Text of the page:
Mawhai Pip

At the end of June, Wen Qing Ng submitted her thesis for her Masters of Science Communication endorsed in Science and Natural History Filmmaking from Otago University. Wen Qing’s creative component involved producing a short film, introducing us to Mawhai and Pip and their role in reducing the spread of Phytophthora agathidicida and kauri dieback (KDB). Kauri K9s is not only a remarkable feat of documentary-making, but remarkable in the warmth and hope with which it conveys its message.

While Wen Qing leans towards the creative, all her life she has been fascinated by the systems and processes of science. Some of the more somber conventions of science communication have led her to search for other ways to tell stories. Through the Wild Dunedin Festival, Wen Qing had the opportunity to attend guided nature walks. One walk in particular (at Penguin Place) left a lasting impression.

“I observed how the guide (Adrian Foote) interacted with his participants, mostly children,” says Wen Qing. “It was so lovely, seeing them flocking around, listening to him so attentively.” Skipping over some of the less accessible, heavier science, Wen Qing says the guide communicated in a manner that pulled the tamariki in, with the accompanying adults listening just as keenly.

It suddenly clicked.
“This is the way I wanted to tell the story of my film.”

Wen Qing wanted her story to be woven with emotional resonance and warmth. From Sam Peacocke’s breathtaking drone footage of kauri forest, to Antonia Hoeta’s lyrical narration, to her own deft animation skills, Wen Qing’s optimistic perspective is apparent throughout Kauri K9s.

During the production of Kauri K9s, filmmaker Wen Qing Ng operated three separate cameras herself. She chose the handheld camcorder (not pictured) when looking to capture more candid moments between dog and trainer.

Another important consideration was the integration of elements of Te Ao Māori. The background music she used was composed using traditional Māori instruments.

“It’s like a heartbeat from deep within in the earth. I felt that conveyed the strength and grandness of the trees and the landscape itself very nicely. And so, when Antonia Hoeta’s voice comes in it all fits together.”

In reference to showbusiness, W.C. Fields coined the phrase ‘never work with children or animals’ — but when it came to filming the canine scent trainings depicted in her film, Wen Qing says she could feel the love between the trainers and the dogs.

Brian Shields (biosecurity advisor for Auckland Council) with his KDB sniffer dog, Mawhai.

“The training was tough, but I could feel how both trainer and dog worked in synchrony, and the joy that they both got afterwards. I wanted to show that it was all part of the process, both the hard and the light moments.”

Dog trainers Brian Shields and Kerryn Johnson (both biosecurity advisors for Auckland Council) shared a clear bond with Mawhai and Pip, which Wen Qing knew would capture audiences. “People love dogs,” she says. “They just incite such a joyful feeling.”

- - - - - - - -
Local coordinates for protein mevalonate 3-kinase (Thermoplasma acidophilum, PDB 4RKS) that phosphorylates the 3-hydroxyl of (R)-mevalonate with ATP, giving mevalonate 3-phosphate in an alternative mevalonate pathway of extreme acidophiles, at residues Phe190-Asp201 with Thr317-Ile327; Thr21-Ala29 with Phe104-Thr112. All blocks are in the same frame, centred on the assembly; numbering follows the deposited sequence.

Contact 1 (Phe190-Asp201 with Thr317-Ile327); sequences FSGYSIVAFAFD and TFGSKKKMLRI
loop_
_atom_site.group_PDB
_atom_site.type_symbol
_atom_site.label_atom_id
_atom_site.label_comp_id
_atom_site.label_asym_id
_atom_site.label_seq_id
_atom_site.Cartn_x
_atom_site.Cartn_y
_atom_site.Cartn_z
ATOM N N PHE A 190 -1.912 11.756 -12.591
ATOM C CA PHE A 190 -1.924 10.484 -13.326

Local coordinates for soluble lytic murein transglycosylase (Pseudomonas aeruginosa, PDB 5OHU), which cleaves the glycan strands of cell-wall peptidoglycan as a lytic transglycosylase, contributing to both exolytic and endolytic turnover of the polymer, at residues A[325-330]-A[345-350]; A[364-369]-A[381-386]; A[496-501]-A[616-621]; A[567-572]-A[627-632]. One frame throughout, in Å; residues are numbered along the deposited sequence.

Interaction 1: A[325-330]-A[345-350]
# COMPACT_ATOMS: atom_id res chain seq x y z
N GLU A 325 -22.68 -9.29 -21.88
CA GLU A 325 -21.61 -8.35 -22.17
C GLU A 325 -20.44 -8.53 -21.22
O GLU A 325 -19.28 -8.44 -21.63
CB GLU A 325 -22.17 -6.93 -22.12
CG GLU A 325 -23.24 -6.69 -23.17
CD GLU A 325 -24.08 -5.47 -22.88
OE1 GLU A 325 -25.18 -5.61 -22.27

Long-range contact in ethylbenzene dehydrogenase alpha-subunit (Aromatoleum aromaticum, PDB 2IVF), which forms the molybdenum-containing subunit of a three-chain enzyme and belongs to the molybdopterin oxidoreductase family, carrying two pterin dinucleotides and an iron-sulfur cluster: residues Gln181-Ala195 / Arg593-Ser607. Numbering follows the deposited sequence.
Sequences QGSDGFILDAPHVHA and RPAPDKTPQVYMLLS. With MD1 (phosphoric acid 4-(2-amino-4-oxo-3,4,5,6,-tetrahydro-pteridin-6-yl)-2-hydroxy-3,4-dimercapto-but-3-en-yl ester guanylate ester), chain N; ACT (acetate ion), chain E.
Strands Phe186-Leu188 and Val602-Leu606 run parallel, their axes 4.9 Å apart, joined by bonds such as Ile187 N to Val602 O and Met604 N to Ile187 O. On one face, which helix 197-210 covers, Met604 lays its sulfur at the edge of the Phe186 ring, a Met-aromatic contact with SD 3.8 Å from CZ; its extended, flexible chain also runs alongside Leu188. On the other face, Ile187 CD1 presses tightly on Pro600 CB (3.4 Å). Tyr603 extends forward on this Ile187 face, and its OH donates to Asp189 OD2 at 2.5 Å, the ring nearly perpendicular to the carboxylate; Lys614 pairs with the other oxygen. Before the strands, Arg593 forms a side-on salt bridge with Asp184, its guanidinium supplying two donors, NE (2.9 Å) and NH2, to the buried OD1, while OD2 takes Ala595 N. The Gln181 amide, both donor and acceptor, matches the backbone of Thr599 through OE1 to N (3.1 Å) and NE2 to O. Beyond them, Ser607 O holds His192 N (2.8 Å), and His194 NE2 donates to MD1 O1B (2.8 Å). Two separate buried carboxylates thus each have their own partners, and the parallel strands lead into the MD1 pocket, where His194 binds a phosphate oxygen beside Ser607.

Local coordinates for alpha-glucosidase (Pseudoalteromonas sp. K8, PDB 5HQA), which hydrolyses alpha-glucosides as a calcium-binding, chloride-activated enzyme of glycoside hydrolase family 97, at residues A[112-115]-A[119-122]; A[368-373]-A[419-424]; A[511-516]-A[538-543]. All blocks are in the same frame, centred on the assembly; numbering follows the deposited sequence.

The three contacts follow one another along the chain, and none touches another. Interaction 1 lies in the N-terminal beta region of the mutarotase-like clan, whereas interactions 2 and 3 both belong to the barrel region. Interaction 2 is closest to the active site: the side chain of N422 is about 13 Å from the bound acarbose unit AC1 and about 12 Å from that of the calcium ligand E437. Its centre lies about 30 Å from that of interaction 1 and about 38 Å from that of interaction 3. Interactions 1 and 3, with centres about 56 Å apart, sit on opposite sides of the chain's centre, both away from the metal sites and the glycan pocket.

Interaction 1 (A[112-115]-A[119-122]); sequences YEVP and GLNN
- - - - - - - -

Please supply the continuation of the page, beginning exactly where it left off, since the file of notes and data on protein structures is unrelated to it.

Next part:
Kerryn Johnson (biosecurity advisor for Auckland Council) with Pip. Pip is less food reward-orientated, and more play reward-orientated.

There were other challenges. Without a camera crew (due to COVID-19 restrictions), Wen Qing operated three separate cameras herself: two GoPros and one handheld camcorder. “Brian and Kerryn were super patient,” she says. “Aways forthcoming, always offering to accommodate additional shots.”

Additionally, footage needed to be captured within timed training schedules. “If [Mawhai and Pip] over-train they could be bored,” she says “Or their noses could tire. After a certain point the trainers wrap up, so I had to take into consideration these limitations.”

Kauri K9s came about when Wen Qing was asked by her research supervisor Dr. Fabien Medvecky to take on a project about kauri dieback (click here to read about Fabien’s role with the Ngā Rākau Taketake – Mobilising for Action team).

“Wen Qing really stood out in an introductory course I was teaching on Science Communication,” says Fabien. “I knew from discussions she had interest in the natural world, so when it came to finding a Masters Student for a project on kauri dieback, there was no question in my mind. Wen Qing was the one.”

In the undertaking of her research thesis, Wen Qing interviewed forest users about kauri dieback and the resulting restrictions. “I got to understand their frustrations and uncertainty,” she says, and she wanted her film to help “click together” the disjointed information they already held: how to recognise kauri dieback, how it spreads, what is being done to combat it.

“I wanted to show we are deriving benefits from the kauri, but sometimes unknowingly. When we save these trees, we save them for the community around us, for the children.”

Wen Qing points out that ngahere not only shape the physical landscape, but our community health. “When COVID-19 hit us, a lot of people went to the forest to destress, to take a break from everything.”

In the production of Kauri K9s, Wen Qing has demonstrated her technical prowess, an ability to integrate science communication with vivid stories from our communities, and a strong creative vision. BioHeritage wishes her the best for all her future pursuits.

Click here to watch Kauri K9s

Award-winning documentary producer and National Geographic Explorer Dr. Gianna Savoie supervised Wen Qing’s creative thesis.

Wen Qing Ng’s research is funded by the Ngā Rākau Taketake research theme Mobilising for Action, in partnership with the University of Otago.

Kerry Donovan Brown.

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